A Court of Equity has a discretion in highly exceptional cases to withhold from parties the legal remedy to which they would in ordinary cases be entitled as a matter of course.
An inhabitant of a burgh had obtained interdict against the magistrates to prevent them building on a particular piece of ground dedicated to the public uses of the burgh. While this process was in dependence the magistrates proceeded with the building, and completed it before interdict was granted; the building was for public purposes. The complainer then brought an action for declarator of the public right, and decree against the magistrates to remove the building; the magistrates offered to convey to the community a piece of ground in every way as suitable for public purposes in lieu of that now occupied by buildings. Held (aff. judgment of the Court of Session) that this offer was a reasonable offer, and that in respect the interest of the pursuer was as one of the community, the Court was entitled to apply the rule stated above, and to refuse the remedy asked in so far as the removal of the building was demanded.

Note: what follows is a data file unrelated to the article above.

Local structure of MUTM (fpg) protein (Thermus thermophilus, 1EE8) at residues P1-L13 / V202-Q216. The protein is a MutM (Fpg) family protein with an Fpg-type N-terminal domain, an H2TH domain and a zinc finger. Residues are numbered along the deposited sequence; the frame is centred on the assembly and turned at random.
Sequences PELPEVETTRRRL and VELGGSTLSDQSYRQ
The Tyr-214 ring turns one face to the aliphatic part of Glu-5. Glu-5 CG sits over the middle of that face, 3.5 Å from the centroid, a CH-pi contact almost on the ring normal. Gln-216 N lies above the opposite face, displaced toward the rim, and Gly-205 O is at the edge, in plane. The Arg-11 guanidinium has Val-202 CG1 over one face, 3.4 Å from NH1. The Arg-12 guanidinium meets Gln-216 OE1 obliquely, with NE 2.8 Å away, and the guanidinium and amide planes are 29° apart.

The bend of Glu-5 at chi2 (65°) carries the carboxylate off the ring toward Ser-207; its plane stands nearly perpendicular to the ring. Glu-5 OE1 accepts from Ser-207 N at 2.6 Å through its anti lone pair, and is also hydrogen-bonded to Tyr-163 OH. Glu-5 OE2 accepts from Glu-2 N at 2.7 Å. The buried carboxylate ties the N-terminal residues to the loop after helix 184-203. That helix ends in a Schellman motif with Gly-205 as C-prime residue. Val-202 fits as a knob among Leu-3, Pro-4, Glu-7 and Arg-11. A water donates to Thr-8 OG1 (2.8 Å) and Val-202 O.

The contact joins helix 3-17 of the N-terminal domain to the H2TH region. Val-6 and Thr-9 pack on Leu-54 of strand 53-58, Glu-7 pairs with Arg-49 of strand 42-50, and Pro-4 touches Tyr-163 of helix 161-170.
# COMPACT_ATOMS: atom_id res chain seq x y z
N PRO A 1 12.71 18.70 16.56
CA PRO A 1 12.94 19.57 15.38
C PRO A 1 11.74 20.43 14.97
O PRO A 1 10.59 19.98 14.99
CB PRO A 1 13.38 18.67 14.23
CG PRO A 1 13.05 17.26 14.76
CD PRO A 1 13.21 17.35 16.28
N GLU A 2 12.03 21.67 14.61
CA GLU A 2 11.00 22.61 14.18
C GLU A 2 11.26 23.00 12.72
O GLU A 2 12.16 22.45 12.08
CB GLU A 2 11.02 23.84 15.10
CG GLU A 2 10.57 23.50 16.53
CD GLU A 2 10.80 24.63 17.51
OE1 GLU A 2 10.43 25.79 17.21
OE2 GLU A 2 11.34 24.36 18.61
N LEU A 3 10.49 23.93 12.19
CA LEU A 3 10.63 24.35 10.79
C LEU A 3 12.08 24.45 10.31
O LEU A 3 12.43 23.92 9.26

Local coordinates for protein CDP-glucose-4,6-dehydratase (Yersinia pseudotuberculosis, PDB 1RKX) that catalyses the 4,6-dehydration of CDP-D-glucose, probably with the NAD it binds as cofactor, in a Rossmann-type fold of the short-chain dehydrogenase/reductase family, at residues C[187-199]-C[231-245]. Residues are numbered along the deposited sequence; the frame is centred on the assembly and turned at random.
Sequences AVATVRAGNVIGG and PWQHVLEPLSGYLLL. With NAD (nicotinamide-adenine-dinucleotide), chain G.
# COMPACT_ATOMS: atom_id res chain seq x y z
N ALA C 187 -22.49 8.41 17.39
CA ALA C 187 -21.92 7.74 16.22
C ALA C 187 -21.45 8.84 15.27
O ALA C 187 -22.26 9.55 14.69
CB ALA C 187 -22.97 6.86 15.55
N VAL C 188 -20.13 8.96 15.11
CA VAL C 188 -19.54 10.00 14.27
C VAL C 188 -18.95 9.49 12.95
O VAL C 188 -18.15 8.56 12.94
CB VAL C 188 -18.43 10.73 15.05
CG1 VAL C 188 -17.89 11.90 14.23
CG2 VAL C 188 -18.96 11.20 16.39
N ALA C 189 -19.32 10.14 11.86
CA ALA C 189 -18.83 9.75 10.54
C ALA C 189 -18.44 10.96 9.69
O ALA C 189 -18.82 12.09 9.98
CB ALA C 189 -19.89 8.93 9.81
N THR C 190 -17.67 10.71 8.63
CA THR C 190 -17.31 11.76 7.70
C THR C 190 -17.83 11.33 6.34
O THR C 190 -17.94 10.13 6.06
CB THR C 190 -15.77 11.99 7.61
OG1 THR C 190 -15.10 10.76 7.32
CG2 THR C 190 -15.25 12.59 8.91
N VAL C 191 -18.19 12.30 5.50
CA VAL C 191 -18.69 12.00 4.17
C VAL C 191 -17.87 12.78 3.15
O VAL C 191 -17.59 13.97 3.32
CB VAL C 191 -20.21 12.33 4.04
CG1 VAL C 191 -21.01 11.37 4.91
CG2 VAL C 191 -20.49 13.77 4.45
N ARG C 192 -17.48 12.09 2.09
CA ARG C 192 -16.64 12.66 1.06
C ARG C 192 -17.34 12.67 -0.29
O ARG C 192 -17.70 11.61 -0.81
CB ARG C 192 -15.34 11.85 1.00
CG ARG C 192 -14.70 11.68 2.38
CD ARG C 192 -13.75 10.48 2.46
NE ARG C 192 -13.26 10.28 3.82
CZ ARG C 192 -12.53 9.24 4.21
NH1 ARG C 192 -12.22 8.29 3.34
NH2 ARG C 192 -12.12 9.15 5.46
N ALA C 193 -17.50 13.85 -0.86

Opinion, that if the pursuer had sued as an individual to enforce his own private right and interest in similar circumstances the Court could not have denied him his full legal remedy.
Held (rev. judgment of Court of Session) that the pursuer was entitled to decree of declarator and to his expenses in both Courts, in respect the magistrates had gone on to complete the building after the process of interdict had been brought, and had not proposed to recognise the rights of the community except in so far as they might be forced to recognise and make provision for them by the pursuer’s action.
Question whether the case of Begg v. Jack, October 26, 1875, 3 R. 35, was well decided.
Lord Chancellor Selborne, Lords O’Hagan, Blackburn, Watson, and Bramwell
 UKHL 893, 19 SLR 893
Updated: 04 July 2022; Ref: scu.637744